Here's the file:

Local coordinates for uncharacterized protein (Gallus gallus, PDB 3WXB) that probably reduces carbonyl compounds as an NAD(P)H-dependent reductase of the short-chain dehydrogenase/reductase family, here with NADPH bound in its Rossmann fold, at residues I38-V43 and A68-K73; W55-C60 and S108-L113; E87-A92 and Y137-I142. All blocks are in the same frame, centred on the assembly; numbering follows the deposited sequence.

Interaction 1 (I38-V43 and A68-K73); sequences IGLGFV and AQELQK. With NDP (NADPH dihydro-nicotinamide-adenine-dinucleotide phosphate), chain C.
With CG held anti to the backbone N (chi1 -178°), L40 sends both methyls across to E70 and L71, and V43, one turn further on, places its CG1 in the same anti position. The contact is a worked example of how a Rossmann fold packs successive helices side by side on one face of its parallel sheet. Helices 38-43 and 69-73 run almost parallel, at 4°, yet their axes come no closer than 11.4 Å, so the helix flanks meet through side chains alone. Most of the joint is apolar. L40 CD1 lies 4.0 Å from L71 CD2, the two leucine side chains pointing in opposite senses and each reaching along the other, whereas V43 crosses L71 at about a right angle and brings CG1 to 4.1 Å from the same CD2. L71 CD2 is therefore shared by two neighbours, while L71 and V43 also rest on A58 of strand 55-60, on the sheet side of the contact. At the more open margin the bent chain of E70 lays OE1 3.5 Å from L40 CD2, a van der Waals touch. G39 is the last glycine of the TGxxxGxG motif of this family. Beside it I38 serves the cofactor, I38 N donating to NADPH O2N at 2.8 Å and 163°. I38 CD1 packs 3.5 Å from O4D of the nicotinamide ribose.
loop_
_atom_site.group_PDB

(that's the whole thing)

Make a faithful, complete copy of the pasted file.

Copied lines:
Local coordinates for uncharacterized protein (Gallus gallus, PDB 3WXB) that probably reduces carbonyl compounds as an NAD(P)H-dependent reductase of the short-chain dehydrogenase/reductase family, here with NADPH bound in its Rossmann fold, at residues I38-V43 and A68-K73; W55-C60 and S108-L113; E87-A92 and Y137-I142. All blocks are in the same frame, centred on the assembly; numbering follows the deposited sequence.

Interaction 1 (I38-V43 and A68-K73); sequences IGLGFV and AQELQK. With NDP (NADPH dihydro-nicotinamide-adenine-dinucleotide phosphate), chain C.
With CG held anti to the backbone N (chi1 -178°), L40 sends both methyls across to E70 and L71, and V43, one turn further on, places its CG1 in the same anti position. The contact is a worked example of how a Rossmann fold packs successive helices side by side on one face of its parallel sheet. Helices 38-43 and 69-73 run almost parallel, at 4°, yet their axes come no closer than 11.4 Å, so the helix flanks meet through side chains alone. Most of the joint is apolar. L40 CD1 lies 4.0 Å from L71 CD2, the two leucine side chains pointing in opposite senses and each reaching along the other, whereas V43 crosses L71 at about a right angle and brings CG1 to 4.1 Å from the same CD2. L71 CD2 is therefore shared by two neighbours, while L71 and V43 also rest on A58 of strand 55-60, on the sheet side of the contact. At the more open margin the bent chain of E70 lays OE1 3.5 Å from L40 CD2, a van der Waals touch. G39 is the last glycine of the TGxxxGxG motif of this family. Beside it I38 serves the cofactor, I38 N donating to NADPH O2N at 2.8 Å and 163°. I38 CD1 packs 3.5 Å from O4D of the nicotinamide ribose.
loop_
_atom_site.group_PDB